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What Americans Need To Know About Medical Privacy Regulations1

November 15,1999

INTRODUCTION

Did you know that the federal government is going to change the rules governing who has access to your medical records? These changes will make it easier for a wide range of individuals and groups to access your medical information.

On November 3, 1999, the U.S. Department of Health and Human Services (HHS) published its proposed medical privacy regulations in the Federal Register.2 The regulations would apply to all individuals, whether their health care is paid for privately or by the government. The public has 60 days to comment on the proposed regulations. By law, the federal government must take into account comments it receives from the public--including concerned citizens, government agencies, and special interest groups-- before writing the final rules. The comment period ends January 3, 2000 [The comment period was recently extended to February 17, 2000].

SUMMARY OF KEY QUESTIONS & ANSWERS

Here are some important questions and answers Americans should consider before allowing the federal government to adopt the proposed medical privacy regulations:
  • Will the government or private citizens set the terms for who has access to patients' medical records? The government.

  • Who will have access to patients' electronic medical records--including genetic information--without obtaining patients' consent? Many people and organizations--including health plans, providers, hospitals, researchers, medical students, government agents, law enforcement officials, and others--will have access to patients' medical records without obtaining their consent.

  • Will the proposed privacy regulations guarantee patients the right to inspect and copy all information related to their medical care? No, patients will not be guaranteed access to medical malpractice information obtained for a legal proceeding.

  • Will individuals be able to sue if their medical confidentiality is breached? No, not under the proposed medical privacy regulations.

  • What can Congress do to truly protect patients' medical privacy? It should enforce--not eliminate--patient consent forms for disclosure of medical information.

KEY QUESTIONS & ANSWERS

President Clinton says the proposed privacy regulations "represent an unprecedented step toward putting Americans back in control of their own medical records." Is this true?

No. The proposed regulations do not guarantee true protection of medical privacy. In fact, they are the first step toward creating a centralized database for electronic medical records. By law, HHS must assign each American a "unique health identifier" (a patient ID number) that could be used to tag and track each person's medical history electronically from cradle to grave. This is a requirement of the Health Insurance Portability and Accountability Act of 1996 (HIPAA), which was signed into law August 21, 1996. 3 Unless HIPAA is repealed, all Americans will be assigned a unique health identifier. The proposed privacy regulations will govern who has access to individuals' electronic medical records and the forthcoming unique health identifiers.

As they stand, the proposed regulations could lull the American public into a false sense of security. They assure people that the federal government will protect "individually identifiable information," but they don't explain how the unique health identifiers will work. That part of the plan will be inserted into the regulations later, but we don't know when.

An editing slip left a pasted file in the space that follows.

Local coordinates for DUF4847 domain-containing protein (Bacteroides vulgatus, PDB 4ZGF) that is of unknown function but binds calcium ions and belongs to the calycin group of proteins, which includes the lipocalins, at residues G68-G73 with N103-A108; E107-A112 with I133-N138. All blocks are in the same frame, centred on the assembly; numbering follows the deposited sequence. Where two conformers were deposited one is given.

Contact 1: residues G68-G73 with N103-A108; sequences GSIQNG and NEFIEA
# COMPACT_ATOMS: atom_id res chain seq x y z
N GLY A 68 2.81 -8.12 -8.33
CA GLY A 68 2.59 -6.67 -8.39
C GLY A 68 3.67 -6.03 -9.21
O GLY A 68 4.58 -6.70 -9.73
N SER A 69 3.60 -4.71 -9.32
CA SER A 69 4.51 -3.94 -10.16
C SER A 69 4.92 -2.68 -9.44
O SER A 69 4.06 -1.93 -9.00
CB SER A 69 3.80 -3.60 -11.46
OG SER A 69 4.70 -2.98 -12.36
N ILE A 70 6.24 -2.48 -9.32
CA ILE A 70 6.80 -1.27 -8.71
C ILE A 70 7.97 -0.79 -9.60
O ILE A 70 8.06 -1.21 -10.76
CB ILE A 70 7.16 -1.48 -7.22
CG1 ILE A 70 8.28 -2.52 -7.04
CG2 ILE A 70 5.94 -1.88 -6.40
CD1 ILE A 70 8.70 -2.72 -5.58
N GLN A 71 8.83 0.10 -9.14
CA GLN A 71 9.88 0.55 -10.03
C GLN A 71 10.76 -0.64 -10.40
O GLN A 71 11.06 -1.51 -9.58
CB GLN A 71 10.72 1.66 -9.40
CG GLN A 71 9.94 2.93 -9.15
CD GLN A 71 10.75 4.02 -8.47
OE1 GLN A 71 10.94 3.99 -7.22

HHS is considering six alternatives for creating unique health identifiers, including biometric identifiers that employ DNA analysis or voice recognition technology, according to a HHS White Paper published in July 1998. 4 Clearly, the public needs to know what form the unique health identifiers will take before it can judge: (1) whether the proposed privacy regulations will truly protect electronic medical records; and (2) how such a tracking system could invade individuals' privacy.

Will the government or private citizens set the terms for who has access to patients' medical records?

The government--not private citizens--will set the terms for who has access to individuals' medical information without patient consent. Patient authorization will no longer be required to disclose health care information in most circumstances. In fact, the proposed regulations state:

"We also propose to prohibit covered entities [health plans providers, hospitals, clinics, etc.] from seeking individual authorization for uses and disclosures for treatment, payment and health care operations unless required by State or other applicable law."5 [emphasis added]

In effect, the federal government is eliminating patient consent for disclosure of most health care information. At the same time, it is increasing access to patients' medical records. In its proposed regulations, HHS cites a congressional report noting:

"Health information is considered relatively `safe' today, not because it is secure, but because it is difficult to access. These standards improve access [emphasis added] and establish strict privacy protections."6

This is a contradiction. Government can't enforce strict privacy protections by giving more people access to patients' medical information. Rather, allowing more people to peer into patients' medical records results in less privacy.

Who will have access to patients' electronic medical records--including genetic information--without obtaining patients' consent?

Many people and organizations--including health plans, providers, hospitals, researchers, medical students, government agents, law enforcement officials, and others--will have access to patients' medical records without obtaining their consent. Individual authorization is not required for sharing information related to medical treatment, payment, or "health care operations." In addition, the regulations state:

"After balancing privacy and other social values, we are proposing rules that would permit use or disclosure of health information without individual authorization [emphasis added] for the following national priority activities and activities that allow the health care system to operate smoothly:
  • Oversight of the health care system
  • Public health functions
  • Research
  • Judicial and administrative proceedings
  • Law enforcement
  • Emergency circumstances
  • To provide information to next-of-kin
  • For identification of the body of a deceased person, or the cause of death
  • For government health data systems
  • For facility patient directories
  • To banks, to process health care payments and premiums
  • For management of active duty military and other special classes of individuals
  • Where other law requires such disclosure and no other category of permissible disclosures would allow the disclosure."7,8